Still, you won't be able to kill every potential predator and building for fort knox is the safest route to go. I used electric fence around the base of my tractor, with a long enough extension cord that I could move it around my yard.

    ETA: For rats they will cost you a LOT in feed costs. To combat rats I bought a TomCat rat bait station. It was $15 at TSC, and it's a black plastic box the same style that is used commercially. There are two holes in one end, and the rats have to enter then go around a little divider inside to get to the bait. This prevents your birds from sticking their head in and getting to the bait. I can use this inside my coop safely, though it's a little more expensive than home made methods. You can make your own rat poison mixing peanut butter and plaster of paris into little balls and putting them where your birds can't get to them. Or make a bucket trap to drown the rats, directions are here in the predators section if you use the search function.
     
    Last edited: May 28, 2011
  4. mjuenem

    mjuenem Chillin' With My Peeps

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    Since you can't bury wire and keep the tractor mobile, you may opt to lay 2-foot wide wire (chicken or hardware cloth) flat on the ground around the edge of your tractor. Make sure it's wired securely around the edge of the tractor. You can mow right over this wire if it's laying flat. You can also push some landscape cloth stakes through it to make it more secure and flat.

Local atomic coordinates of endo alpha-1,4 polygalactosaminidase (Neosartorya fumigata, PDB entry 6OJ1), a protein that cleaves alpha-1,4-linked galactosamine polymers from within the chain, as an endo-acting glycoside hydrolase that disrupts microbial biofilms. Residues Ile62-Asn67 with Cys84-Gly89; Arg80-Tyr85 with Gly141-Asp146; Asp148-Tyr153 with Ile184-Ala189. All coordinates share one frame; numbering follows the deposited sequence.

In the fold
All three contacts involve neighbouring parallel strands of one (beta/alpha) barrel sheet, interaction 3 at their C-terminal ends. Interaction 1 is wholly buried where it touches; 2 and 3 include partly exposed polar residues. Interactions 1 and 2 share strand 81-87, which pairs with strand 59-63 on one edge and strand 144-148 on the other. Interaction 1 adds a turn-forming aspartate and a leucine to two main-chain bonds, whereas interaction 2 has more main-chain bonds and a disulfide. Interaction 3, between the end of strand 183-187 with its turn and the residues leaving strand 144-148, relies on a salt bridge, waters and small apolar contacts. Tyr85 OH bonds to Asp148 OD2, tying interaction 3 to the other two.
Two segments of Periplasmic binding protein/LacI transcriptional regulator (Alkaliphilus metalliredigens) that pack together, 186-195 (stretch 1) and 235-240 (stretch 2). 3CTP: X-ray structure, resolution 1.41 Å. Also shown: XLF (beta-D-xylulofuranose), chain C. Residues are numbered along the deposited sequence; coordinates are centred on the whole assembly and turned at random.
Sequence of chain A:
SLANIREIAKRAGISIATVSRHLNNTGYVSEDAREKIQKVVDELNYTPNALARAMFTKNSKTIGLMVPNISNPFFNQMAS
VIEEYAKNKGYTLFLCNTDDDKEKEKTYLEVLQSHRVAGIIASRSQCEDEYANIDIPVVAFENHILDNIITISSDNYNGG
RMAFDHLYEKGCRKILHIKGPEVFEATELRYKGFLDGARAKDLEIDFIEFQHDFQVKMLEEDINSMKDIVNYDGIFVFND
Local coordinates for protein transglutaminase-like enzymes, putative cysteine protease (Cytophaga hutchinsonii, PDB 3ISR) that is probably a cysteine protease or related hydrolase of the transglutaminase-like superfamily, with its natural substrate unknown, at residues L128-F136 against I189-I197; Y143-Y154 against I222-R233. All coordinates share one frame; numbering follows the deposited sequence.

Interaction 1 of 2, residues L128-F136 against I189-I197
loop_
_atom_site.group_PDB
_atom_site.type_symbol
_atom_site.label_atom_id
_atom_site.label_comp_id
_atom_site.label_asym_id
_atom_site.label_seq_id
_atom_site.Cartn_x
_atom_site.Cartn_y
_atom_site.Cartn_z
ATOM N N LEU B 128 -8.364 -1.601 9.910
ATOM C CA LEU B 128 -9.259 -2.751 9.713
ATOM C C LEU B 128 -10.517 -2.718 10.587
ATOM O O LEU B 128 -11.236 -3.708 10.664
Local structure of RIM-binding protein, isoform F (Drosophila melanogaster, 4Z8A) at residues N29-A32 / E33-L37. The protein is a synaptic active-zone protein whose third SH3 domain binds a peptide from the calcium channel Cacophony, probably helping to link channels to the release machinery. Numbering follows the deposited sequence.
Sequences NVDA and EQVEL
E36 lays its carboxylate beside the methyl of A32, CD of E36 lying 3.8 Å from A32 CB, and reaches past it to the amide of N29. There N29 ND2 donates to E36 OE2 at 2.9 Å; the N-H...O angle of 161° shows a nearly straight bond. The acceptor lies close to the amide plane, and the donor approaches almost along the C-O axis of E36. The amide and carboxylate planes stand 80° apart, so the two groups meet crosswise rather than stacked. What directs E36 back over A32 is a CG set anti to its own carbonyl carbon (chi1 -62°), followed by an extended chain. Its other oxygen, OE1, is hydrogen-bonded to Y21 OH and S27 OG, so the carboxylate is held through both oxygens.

5. LindaJ

    LindaJ New Egg

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    May 15, 2011
    Tala wrote: " I used electric fence around the base of my tractor, with a long enough extension cord that I could move it around my yard." - Super interested in this!!

    Thank you all for your input - DH and I are mulling it all over. It sounds like what we built was a nice enough daytime tractor and need to increase security for nighttime or when we are gone. Meantime, since it's still cold I was planning to bring the chicks in at night anyway so we have some time to revise. I am totally intrigued by the electric fence idea - I wonder if it would sufficiently protect against racoons...??

    If it were to, the investment might be worth it as we are talking about building the coop/run (the gardencoop.com is the one we are liking) but having a mobile fenced yard for them to come out in when we are around so they can forage in the yard - something we can switch around in our yard (which is unfenced so simply free roaming isn't really a good option, plus, I don't want them up on the patio and in all the garden beds) - the electric fence might work for that fencing. Except I am also reading that the lawn can short it out so I need to explore all that more.